Generation and diversity intersect. Young people are much more racially and ethnically diverse than older people, a difference that is only going to become more pronounced.
In 2011, for the first time in U.S. history, non-white newborns outnumbered white newborns.
The fact that diversity is ascendant as a correlate of the rise of the next generation of consumers means that Boomers now find themselves at a perilous crossroads. At the very moment Boomers need to bear down and stay engaged with work and the marketplace, the marketplace is veering away from them. With contours unlike any seen before, older people must come to terms with a world not of their making. Brand marketers, too.
Numbers are the reason cited most often as the biggest reason that diversity matters, but while enormously important, that is actually the smaller part of the story. The real significance of diversity becoming the mainstream marketplace is that it adds momentum to the on-going shift to a marketplace utterly dominated by microtargeting. The absence of a shared experience of big culture deprives brand marketers of the commonality of connection needed to build a master brand. In effect, this will make all branding, even in the home U.S. market, a form of multi-country global branding.
As outlined in a Future Perspectives white paper from The Futures Company called The Future of Global Brands, the first generation of global brand marketing was an export model in which master brands were taken unchanged to other countries and mostly managed from the home country. This gave way to a second-generation in-country model with local managers handling local affairs. The third-generation standardization model was centered on the idea of cosmopolitan consumers with cross-country similarities. The fourth-generation glocalization model involved local customization of a global master brand.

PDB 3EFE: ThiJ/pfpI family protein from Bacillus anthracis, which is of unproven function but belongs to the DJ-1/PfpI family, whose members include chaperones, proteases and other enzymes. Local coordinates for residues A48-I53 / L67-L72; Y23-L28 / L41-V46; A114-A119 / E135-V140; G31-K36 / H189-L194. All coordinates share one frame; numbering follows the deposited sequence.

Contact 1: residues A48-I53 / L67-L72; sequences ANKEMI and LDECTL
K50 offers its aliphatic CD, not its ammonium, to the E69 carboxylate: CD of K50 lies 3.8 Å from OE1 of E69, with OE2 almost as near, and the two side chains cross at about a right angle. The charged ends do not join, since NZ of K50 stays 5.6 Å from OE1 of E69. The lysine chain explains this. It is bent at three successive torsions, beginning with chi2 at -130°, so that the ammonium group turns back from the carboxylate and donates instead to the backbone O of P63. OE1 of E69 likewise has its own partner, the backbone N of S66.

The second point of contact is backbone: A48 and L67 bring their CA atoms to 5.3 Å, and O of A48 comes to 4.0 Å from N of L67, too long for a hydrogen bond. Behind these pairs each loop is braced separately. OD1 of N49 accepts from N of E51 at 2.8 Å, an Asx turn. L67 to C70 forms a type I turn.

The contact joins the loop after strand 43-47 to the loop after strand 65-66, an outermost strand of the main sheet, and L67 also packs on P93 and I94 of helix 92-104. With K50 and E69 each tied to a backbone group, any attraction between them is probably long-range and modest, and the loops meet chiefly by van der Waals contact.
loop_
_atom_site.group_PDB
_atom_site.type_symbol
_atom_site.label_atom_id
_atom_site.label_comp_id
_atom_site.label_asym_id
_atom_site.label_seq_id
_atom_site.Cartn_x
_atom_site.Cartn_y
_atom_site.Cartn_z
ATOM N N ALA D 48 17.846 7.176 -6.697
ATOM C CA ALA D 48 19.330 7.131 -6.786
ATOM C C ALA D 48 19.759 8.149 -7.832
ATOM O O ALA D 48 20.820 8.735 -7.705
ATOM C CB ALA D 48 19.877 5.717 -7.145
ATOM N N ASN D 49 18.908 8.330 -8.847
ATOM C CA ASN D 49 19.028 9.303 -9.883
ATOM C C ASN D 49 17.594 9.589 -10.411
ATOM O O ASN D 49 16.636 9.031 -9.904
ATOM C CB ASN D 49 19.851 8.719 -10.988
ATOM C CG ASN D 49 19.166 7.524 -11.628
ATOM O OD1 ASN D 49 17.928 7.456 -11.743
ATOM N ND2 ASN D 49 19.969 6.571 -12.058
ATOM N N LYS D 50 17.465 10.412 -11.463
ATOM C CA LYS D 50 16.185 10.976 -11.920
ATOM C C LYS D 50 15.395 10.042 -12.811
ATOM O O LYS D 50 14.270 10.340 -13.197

The current fifth-generation co-creation model involves an explicit collaboration between brand owners and local markets. Rather than customizing a global concept for a local market, co-creation means an iterative, interactive process whereby the very concept of the brand itself arises bottom-up and, by virtue of this conception, is specific to individual market situations.
The model of co-creation fits today’s global economy in which a brand must be different everywhere because individual cultures, not a shared big culture, predominate. Globalization has not globalized tastes; instead, it has had the paradoxical effect of unleashing localism. This reality of the global marketplace is now being replicated in the U.S. marketplace by the demographic force of diversity. No less than separate cultures, separate sub-cultures require that a brand be different everywhere. Even in the home U.S. market, diversity will require that brands co-create multiple versions to fit cultural groups with distinctive tastes and preferences. What’s true for the global economy is now true for the U.S. economy. The next generation of both marketing and consumers is now in control.